Not only is a deep respect for property rights compatible with recognizing that our current copyright system is flawed, but opposition to a bloated copyright system that serves special interests at the expense of the public is in fact the true conservative and libertarian position.Get it now Read First Chapter
The Constitution gives Congress the power to establish copyright “to promote the Progress of Science and useful Arts.” This requires Congress to engage in a delicate balancing act, giving authors enough protection that they will be motivated to create expressive works, but not so much that it hampers innovation and public access to information. Yet over the past half-century Congress has routinely shifted the balance in only one direction—away from access and freedom and toward greater privileges for organized special interests.
Conservatives and libertarians, who are naturally suspicious of big government, should be skeptical of an ever-expanding copyright system. They should also be skeptical of the recent trend toward criminal prosecution of even minor copyright infringements, of the growing use of civil asset forfeiture in copyright enforcement, and of attempts to regulate the Internet and electronics in the name of piracy eradication.
Copyright Unbalanced is not a moral case for or against copyright; it is a pragmatic look at the excesses of the present copyright regime and of proposals to expand it further. It is a call for reform—to roll back the expansions and reinstate the limits that the Constitution’s framers placed on copyright.
Senior research fellow at the Mercatus Center at George Mason University, and director of its Technology Policy Program. He also serves as adjunct professor of law at Mason.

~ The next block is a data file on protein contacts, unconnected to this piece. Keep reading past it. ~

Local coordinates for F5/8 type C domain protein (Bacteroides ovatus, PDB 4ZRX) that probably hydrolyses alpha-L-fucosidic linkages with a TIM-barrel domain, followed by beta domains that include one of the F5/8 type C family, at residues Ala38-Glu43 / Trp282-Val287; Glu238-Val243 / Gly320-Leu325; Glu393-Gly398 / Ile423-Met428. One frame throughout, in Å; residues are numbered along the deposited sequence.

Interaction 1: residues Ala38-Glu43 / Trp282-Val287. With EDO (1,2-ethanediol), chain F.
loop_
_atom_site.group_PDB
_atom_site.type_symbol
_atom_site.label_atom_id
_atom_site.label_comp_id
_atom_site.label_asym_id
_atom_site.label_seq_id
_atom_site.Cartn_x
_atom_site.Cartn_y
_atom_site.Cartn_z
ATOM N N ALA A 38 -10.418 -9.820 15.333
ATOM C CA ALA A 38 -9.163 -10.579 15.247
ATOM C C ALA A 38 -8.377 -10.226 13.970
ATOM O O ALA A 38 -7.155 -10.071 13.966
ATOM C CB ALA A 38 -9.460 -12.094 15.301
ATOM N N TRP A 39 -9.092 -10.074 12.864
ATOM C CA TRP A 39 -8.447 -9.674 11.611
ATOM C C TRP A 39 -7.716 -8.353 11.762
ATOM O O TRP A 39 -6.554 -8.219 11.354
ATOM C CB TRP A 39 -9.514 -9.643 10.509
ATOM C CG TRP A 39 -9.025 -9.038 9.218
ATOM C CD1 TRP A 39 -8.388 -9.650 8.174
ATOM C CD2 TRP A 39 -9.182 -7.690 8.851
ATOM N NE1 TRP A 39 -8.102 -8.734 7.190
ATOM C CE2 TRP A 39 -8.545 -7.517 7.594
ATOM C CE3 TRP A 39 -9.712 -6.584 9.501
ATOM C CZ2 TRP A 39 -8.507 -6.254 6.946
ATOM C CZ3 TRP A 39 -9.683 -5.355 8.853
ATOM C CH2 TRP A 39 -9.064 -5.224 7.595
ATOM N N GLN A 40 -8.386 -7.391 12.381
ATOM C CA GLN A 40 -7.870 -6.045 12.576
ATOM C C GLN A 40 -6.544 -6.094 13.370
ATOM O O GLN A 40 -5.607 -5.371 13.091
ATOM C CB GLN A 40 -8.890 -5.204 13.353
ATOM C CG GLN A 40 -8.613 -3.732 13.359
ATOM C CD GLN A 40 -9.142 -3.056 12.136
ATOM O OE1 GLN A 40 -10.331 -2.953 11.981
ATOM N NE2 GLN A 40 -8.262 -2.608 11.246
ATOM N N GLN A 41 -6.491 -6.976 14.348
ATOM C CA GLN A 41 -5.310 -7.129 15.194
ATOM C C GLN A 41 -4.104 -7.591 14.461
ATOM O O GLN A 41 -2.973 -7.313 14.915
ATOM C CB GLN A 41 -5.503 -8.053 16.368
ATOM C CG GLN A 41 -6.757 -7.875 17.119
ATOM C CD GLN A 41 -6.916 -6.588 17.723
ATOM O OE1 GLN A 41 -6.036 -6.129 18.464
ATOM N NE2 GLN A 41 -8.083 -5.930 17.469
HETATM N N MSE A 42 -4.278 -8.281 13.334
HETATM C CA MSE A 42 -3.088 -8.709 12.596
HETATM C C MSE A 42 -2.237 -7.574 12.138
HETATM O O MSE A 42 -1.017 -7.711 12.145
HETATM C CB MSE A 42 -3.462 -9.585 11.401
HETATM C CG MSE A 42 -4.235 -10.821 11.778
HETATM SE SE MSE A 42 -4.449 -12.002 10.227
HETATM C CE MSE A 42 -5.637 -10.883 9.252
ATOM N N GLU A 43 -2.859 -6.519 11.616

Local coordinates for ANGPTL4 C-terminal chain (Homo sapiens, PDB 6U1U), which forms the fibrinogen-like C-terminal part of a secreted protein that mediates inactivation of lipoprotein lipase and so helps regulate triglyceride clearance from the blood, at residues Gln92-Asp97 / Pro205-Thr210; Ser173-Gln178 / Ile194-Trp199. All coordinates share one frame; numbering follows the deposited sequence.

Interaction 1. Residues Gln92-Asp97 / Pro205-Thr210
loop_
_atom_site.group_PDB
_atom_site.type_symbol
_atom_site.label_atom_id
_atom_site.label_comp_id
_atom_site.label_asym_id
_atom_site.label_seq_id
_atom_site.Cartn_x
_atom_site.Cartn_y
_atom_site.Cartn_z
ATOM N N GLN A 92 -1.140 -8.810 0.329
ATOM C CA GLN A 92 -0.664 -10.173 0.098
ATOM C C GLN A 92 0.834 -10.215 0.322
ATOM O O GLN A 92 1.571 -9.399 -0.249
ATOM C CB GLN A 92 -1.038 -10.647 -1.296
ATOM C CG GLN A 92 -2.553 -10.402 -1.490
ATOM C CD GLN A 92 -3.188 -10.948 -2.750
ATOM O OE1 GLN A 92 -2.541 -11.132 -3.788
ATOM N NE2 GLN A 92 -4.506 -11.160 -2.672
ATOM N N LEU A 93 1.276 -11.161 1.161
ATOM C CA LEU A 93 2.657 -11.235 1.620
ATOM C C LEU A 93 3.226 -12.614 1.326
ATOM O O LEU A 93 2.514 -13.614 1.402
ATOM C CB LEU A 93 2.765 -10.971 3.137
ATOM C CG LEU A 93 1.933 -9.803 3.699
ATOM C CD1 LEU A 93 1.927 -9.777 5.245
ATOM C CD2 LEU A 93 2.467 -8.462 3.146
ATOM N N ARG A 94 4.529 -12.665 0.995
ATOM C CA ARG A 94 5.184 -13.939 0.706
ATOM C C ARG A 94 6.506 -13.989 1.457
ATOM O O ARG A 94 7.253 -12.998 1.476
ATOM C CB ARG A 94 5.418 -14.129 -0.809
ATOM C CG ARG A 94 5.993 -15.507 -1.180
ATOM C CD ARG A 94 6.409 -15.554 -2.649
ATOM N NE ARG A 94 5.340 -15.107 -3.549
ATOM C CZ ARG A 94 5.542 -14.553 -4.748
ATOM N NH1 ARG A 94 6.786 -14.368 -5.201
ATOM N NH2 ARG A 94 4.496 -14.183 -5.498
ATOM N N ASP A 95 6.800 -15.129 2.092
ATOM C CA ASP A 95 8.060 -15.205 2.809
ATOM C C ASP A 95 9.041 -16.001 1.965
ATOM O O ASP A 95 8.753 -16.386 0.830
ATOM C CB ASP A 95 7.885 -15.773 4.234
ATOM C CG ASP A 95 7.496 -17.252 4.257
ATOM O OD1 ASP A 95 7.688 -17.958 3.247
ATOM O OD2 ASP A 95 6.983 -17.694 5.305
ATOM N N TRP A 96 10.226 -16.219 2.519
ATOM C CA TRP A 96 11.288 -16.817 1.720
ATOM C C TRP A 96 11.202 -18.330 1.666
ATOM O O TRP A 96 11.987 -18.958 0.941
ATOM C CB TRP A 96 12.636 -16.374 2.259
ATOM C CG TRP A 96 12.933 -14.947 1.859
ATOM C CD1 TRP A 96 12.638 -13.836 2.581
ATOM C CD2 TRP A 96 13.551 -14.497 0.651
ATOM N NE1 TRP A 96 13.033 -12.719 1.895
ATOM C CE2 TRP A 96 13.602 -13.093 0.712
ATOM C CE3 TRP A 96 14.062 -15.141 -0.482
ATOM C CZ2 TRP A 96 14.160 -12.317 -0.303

Policy advisor at Economics 21, a contributing editor at National Review, a Reuters opinion columnist, and a CNN contributor.
President of Engage, a digital media firm with clients including Fortune 500 companies, presidential and statewide candidates, technology startups, and issue advocacy campaigns.
Professor of law at the Beasley School of Law at Temple University, where he teaches intellectual property law and the law of cyberspace.
Adjunct scholar at the Cato Institute. He covers technology policy for Ars Technica, with a particular focus on patent and copyright law, privacy, free speech, and open government.
Postdoctoral associate in law and a lecturer in law
at the Information Society Project at Yale Law School.
Research fellow in the Technology Policy Program at the Mercatus Center at George Mason University and a PhD candidate in the Department of Economics at Mason.
Professor at Chapman University School of Law and an adjunct fellow of the Cato Institute.
"Even copyright's most ardent advocates acknowledge that there must be some limits to a person's ability to restrict, or to demand benefits from, other people's use of the works he or she produced. Copyright Unbalanced is a good place to start to sort out where those limits should be."
"Making the intellectual case, the Mercatus Center at George Mason University, a hub of free-market scholarship, has just released 'Copyright Unbalanced: From Incentive to Excess,' a collection of libertarian and conservative critiques. The book doesn’t oppose copyright per se, but it excoriates the current system’s lengthy terms and expansive enforcement powers."
"Brito's incisive book tells tale after tale of government kowtowing to copyright holders."
"The chapters are short and tightly written, making the book a quick read, and the authors are leading experts in the field. If you view current copyright law neutrally or favorably and don't understand why some folks are so unhappy about copyright law, read this book. In less than 2 hours, this book will give you plenty to think about."
"It's worth noting what the book isn't. It isn't one of those effusive paeans to Internet-enabled free culture, popular circa 2004. Its arguments arise from familiar first principles, that copyright and the means used to enforce it are corrosive of the rule of law, free markets, and innovation."
"Into the fray jumps this collection of essays, arguing that copyright is hopelessly broken. The libertarian right has grown increasingly skeptical of the institution, arguing that media corporations have perverted the Constitution’s Copyright Clause into a tool used not to 'promote the Progress of Science and useful Arts' but to swell their coffers. Many libertarians see the endless extension of copyright terms, the retroactive granting of such extensions, and the increasing number of instruments that can be copyrighted as crony capitalism. There is certainly a case to be made for copyright reform."